Class 1 Special Issuance
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Answered By AOPA
Long story short, my four year college has a rule in the handbook that says students need to have a Class 1 Medical before starting any flight training. This is so people know early on they are not disqualified from becoming an ATP. I also had some minor medical problems from the military.

Anyway, I ended up getting a Special Issuance Class 1 after some paperwork back and forth with the FAA. My question is does a Special Issuance degrade the same way as a "standard" issued license does? I do not need a Class 1 right now and I am wondering if I can just let it downgrade to a Class 2 (eventually to a Class 3) without any repercussions. 
22 Replies
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AOPA Staff Answer
A special issuance authorization is discretionary and effectively changes in some respects the duration of any class of medical certificate. A first class medical certificate for an application age 40 and over is valid for six calendar months.  However, if that certificate is issued under a Special Issuance Authorization, FAR 67.401, the medical certificate does NOT lapse to a 2nd class after six months.  The medical certificate will state "Not Valid for Any Class after (xxx date.)
Most Authorizations are valid for 12 months or so.  I say "or so" because the first time the FAA reviews medical records for special issuance, it takes MANY months for the case to be resolved.  (That's another discussion, totally!), That airman who is maintaining a first class for ATP privileges or because of employer requirements would still return to the AME for another First Class physical after six months, and the AME would be authorized to reissue a new certificate valid for another six months if the application is otherwise qualified and is complying with all the requirements of the Authorization.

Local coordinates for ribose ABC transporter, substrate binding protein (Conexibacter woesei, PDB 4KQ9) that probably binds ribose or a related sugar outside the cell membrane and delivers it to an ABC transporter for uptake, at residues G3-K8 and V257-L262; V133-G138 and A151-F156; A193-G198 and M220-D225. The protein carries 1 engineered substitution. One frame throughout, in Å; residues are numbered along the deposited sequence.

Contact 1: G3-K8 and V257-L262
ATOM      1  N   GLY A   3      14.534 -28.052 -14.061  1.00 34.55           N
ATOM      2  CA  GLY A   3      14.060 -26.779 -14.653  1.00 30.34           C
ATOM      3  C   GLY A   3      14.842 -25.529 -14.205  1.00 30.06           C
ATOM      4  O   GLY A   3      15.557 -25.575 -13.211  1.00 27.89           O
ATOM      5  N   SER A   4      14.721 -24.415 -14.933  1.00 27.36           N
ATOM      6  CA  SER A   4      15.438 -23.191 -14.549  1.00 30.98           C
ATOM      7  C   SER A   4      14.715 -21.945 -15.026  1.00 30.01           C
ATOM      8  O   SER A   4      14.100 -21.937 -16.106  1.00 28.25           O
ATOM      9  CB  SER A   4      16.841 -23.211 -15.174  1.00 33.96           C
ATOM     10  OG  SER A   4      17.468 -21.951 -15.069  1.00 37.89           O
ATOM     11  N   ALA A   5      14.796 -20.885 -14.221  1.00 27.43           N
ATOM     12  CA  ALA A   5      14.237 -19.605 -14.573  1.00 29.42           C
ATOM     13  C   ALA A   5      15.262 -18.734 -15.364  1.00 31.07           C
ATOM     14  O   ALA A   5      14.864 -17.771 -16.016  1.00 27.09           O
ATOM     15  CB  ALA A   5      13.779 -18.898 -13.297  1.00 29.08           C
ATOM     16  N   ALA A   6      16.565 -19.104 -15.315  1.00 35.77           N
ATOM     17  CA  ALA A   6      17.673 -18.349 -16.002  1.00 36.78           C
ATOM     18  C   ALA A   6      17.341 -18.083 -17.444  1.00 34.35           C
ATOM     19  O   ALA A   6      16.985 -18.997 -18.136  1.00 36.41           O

For second and third class, normally valid for 12, 24, or 60 months, depending upon age, the one year authorization will coincide with the month of examination and the required follow up reports will be due after twelve months,  The difference being that the first class pilot will get to go to the AME after the first six months and will be reissued but won't have to provide any specialty reports until the NEXT exam, 12 months after the special issuance is granted.

The key point is that the medical issued under an Authorization does NOT lapse to the lower class as does a "regular" medical issued under the other sections of Part 67 and 61.23.  The Authorization is a discretionary issuance and subject to any restrictions or limitations explained in the Authorization letter.
The FAA doesn't always do a great job of explaining the requirements and limitations of an Authorization in the letter that accompanies the medical certificate, but after two or three close, careful reads of the letter, it makes more sense.
Sorry for the hefty response, but context is always important! 
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Yep, I know.  Considering doing some commercial flights for a part 135.  Have to decide if a 2nd class medical is worth the trouble.
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If you're going to work as a pilot, you'll need the Second Class when you go to work as a pilot.  However, you do NOT need it to train for, test for, and earn the Commercial.  Nor do you need it to get the CFI ticket or work as a flight instructor.  See 14 CFR 61.23(a)(3)(ii/iii).
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Ronald Levy:
The fundamental difference is that with the Second Class, a Commercial Pilot can get paid to fly, but with the Third Class, they can't.  See 61.113 and 61.133 for the details of what Commercial Pilot privileges are compared to Private Pilot privileges.  If you hold only a Private Pilot certificate, there is no difference at all.

Exactly.  Since I'm working on Commercial, I'm considering it.

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The fundamental difference is that with the Second Class, a Commercial Pilot can get paid to fly, but with the Third Class, they can't.  See 61.113 and 61.133 for the details of what Commercial Pilot privileges are compared to Private Pilot privileges.  If you hold only a Private Pilot certificate, there is no difference at all.
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Since a 2nd class is only good for 12 calendar months anyway, what's the difference between getting a 3rd class SI and a 2nd class SI for diabetes since in either case it's only going to be good for 12 calendar months?